A reminder that all politics is local (and cultural): avoid the barbecue third rail in North Carolina

National political candidates or officials often have to make sure that they can adapt to many different cultural contexts. Witness this example of Rick Perry and North Carolina barbecue:

And now Perry’s in hot water in North Carolina for a remark he made all the way back in 1992, when he was Texas agriculture commissioner and Houston was hosting the Republican National Convention.

Last week, in the Raleigh News & Observer’s “Under the Dome” politics blog, staffers Rob Christensen and Craig Jarvis wrote:

According to “Holy Smoke: The Big Book of North Carolina Barbecue,” in 1992 when Perry was a promising Texas politician but not yet governor, he tried some Eastern North Carolina barbecue from King’s of Kinston, which was served at the Republican National Convention in Houston.  “I’ve had road kill that tasted better than that,” Perry was quoted as saying…

“Holy Smoke” co-author John Shelton Reed, a retired University of North Carolina sociology professor, said Monday that people in his state do not mess around with this form of cooking. “Barbecue,” he said, “is the third rail of North Carolina politics.”

I don’t envy the task of politicians who have to continually switch gears on the campaign trail to keep up with all of the local cultural quirks. However, I wonder if these politicians have some sort of database or chart that alerts them to these local “third-rail” issues to avoid. What would an outsider have to avoid in coming to Chicago or the Chicago suburbs?

If anything, this story illustrates some basic sociological concepts. Residents of North Carolina rally around barbecue, among other things, and see it as a critical part of their state identity. When an outsider comes along and makes the comment that their prized food tastes worse than roadkill, they band together to defend their barbecue, reassert their group identity, and reestablish the symbolic boundaries that separate the group from other groups. It is not that different from sports fans reacting to perceived attacks from the outside, such as the reaction of a number of Chicago Bears fans to a new biography of Walter Payton that reveals his more human side. Even an outsider who might be telling the truth (though I’m willing to bet the barbecue was better than roadkill) still will have difficulty “attacking” one of the sacred features of the group.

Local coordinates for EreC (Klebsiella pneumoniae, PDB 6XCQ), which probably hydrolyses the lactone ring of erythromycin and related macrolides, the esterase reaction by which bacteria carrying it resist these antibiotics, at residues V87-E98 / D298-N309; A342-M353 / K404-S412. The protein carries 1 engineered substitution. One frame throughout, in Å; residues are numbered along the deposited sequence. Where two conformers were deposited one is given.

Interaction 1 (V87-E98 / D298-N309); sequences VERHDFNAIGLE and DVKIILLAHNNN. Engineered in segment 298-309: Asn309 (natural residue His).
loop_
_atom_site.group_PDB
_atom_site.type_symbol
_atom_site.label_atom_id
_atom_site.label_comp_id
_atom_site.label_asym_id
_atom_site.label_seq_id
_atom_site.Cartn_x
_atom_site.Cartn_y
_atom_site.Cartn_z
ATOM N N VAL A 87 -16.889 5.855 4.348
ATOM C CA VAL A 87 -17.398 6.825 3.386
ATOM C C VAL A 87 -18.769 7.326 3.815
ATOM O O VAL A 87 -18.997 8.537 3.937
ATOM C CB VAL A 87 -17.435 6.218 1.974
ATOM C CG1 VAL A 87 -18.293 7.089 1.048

Looking for the “great reset” button in Asheville

Earlier this year, Richard Florida released a book titled The Great Reset: How New Ways of Living and Working Drive Post-Crash Prosperity. This book about economic development is apparently on the minds of some leaders in Asheville, North Carolina:

In other words, there’s a “new normal’’ emerging, with people saving more of their hard-earned money, and civic leaders having to ask what’s going to be the best investment of tax money in our sidewalks, bridges, and highways as well as what can encourage small businesses to take root here and nurture new jobs.

Florida is no stranger to Asheville, which served almost as a poster child for his 2002 bestseller “The Rise of the Creative Class.” The sociologist showed interesting research that the diversity and tolerance for different lifestyles that attract creative individuals may mean as much to the economic health of a community as industrial parks and factories that economic developers have traditionally touted.

I suspect there a lot of communities asking similar questions: how do we forge a viable and sustainable economy based on the realities of today’s economic landscape? Neal suggests Asheville leaders think they have the ability to capitalize on some of Florida’s ideas including attracting young human capital (“the creative class”) and being part of the megaregion of “Charlanta.”

Schooling and race in North Carolina

Interesting story about schools in North Carolina struggling with this issue: how to create diverse “community schools.” The article details some of the integration efforts and their degrees of success.

A confounding factor: many of the people in the area, nearly 50% in Wake County, were born outside the state and haven’t experienced the long history of integration efforts.